length,        // Length of the run.
decending;     // 1 if decending x1 > x2 > ... > xn, 0 if otherwise.
} run_t;

//
// runsort:
//
// Given an unordered array, determine the runs
// within the array, and then feed them into a
// merge sort merge like process to produce
// a final sorted array.
//
void
runsort(unsigned len, unsigned *array, unsigned *sarray)
{
register run_t *runs     = (run_t *)calloc(1,sizeof(run_t) * (len + 1));
register unsigned i      = 0;
register unsigned j      = 0;
unsigned rcount = 0, trcount = 0;
unsigned tlen            = len - 1;
unsigned elem            = 0;

register unsigned *tmp   = 0;
register unsigned    k   = 1;
register unsigned    kk  = 2;
unsigned             m   = 2;
register unsigned   ii   = 0;

// allocate tarray once and use through out the calculation.
tarray = (unsigned *)calloc(1, sizeof(unsigned) * (len + 1));

// run discovery
// pre-process the runs in the array.
for(; ; ) {
if(array[i] <= array[i+1]) {
// Found an ascending run.
runs[rcount].pos = i;
runs[rcount].length++;
for(; i < tlen; i++) {
if(array[i] <= array[i+1]) {
runs[rcount].length++;
} else {
i++;
break;
}
}
if((runs[rcount].pos + runs[rcount].length) == len) {
rcount++;
break;
}
rcount++;
}
if(array[i] > array[i+1]) {
// Found a decending run.
runs[rcount].pos = i;
runs[rcount].length++;
for(; i < tlen; i++) {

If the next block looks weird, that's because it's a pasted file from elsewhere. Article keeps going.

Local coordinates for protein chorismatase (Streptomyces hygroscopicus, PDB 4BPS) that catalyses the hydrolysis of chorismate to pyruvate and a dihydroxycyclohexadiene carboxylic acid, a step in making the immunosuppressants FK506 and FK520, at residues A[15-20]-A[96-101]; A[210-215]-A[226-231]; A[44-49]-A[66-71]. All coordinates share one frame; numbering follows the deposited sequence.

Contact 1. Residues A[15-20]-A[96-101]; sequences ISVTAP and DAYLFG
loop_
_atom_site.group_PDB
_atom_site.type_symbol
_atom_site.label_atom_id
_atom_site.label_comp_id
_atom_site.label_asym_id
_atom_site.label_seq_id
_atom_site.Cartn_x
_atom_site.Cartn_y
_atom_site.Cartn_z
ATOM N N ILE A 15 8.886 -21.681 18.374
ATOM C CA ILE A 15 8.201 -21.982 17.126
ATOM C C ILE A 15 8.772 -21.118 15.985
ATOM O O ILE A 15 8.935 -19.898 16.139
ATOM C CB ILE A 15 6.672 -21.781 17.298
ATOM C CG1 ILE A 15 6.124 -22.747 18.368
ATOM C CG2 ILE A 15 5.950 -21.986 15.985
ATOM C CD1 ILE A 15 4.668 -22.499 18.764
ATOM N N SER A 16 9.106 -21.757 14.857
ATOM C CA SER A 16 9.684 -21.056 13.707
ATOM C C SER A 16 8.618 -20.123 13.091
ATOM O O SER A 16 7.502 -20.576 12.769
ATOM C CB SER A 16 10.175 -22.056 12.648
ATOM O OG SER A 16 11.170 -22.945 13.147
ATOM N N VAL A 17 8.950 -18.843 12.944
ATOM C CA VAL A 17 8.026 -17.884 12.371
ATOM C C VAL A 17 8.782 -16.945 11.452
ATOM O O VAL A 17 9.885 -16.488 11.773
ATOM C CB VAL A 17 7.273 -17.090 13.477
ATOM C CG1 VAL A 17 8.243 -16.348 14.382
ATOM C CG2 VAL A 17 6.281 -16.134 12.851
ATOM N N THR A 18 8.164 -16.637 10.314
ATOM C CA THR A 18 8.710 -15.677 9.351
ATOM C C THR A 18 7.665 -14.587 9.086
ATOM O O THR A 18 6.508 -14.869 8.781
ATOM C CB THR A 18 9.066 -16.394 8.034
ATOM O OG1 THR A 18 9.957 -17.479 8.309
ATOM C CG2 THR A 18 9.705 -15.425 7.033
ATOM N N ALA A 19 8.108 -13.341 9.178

if(array[i] > array[i+1]) {
runs[rcount].length++;
} else {
i++;
break;
}
}
runs[rcount].decending = 1;
if((runs[rcount].pos + runs[rcount].length) == len) {
rcount++;
break;
}
rcount++;
}
}

#ifdef _DEBUG
printf("runs counted: %d\n",rcount);
for(i = 0; i < rcount; i++) {
printf("pos: %d length: %d decending: %d\n",runs[i].pos, runs[i].length, runs[i].decending);
elem += runs[i].length;
}
printf("discovered: %d elements\n",elem);
#endif

// First, reverse all decending order runs.
for(i = 0; i < rcount; i++) {
if(runs[i].decending) {
#ifdef _DEBUG
printf("run: %d\n",i);
#endif
reverse(&array[runs[i].pos],runs[i].length);
}
}

// Now, using a binary merge design, merge all
// the runs by combining neighbors into larger
// runs.  So, if we have runs 0 1 2 3, we combine
// (0 1) (2 3), then
// (0 2), then
//  0 is a single sorted run.
#ifdef _DEBUG
printf("rcount = %d\n", rcount);
#endif
if(rcount % 2) {
rcount++;
}

k  = 1;
kk = 2;
trcount = rcount;
do {
for(i = 0, ii = k; i < trcount; i += kk, ii += kk ) {
// We require that the number of runs is even; however,
// if this is not the case, we increment the number of runs by one
// and this should have the desired effect of combining
// a run with an empty run.
#ifdef _DEBUG
printf("i: %d ii: %d rcount: %d\n",i,ii,trcount);
#endif
tmp = merge(array,runs[i].pos, runs[i].pos  + runs[i].length,
runs[ii].pos,runs[ii].pos + runs[ii].length,len);
runs[i].length += runs[ii].length;
memcpy(&array[runs[i].pos], tmp, sizeof(unsigned) * runs[i].length);
#ifdef _DEBUG
printf("i: %d runs[i].length: %d\n",i,runs[i].length);
#endif
}
rcount >>= 1;
k  <<= 1;
kk <<= 1;
} while(rcount > 0);

// Now copy back...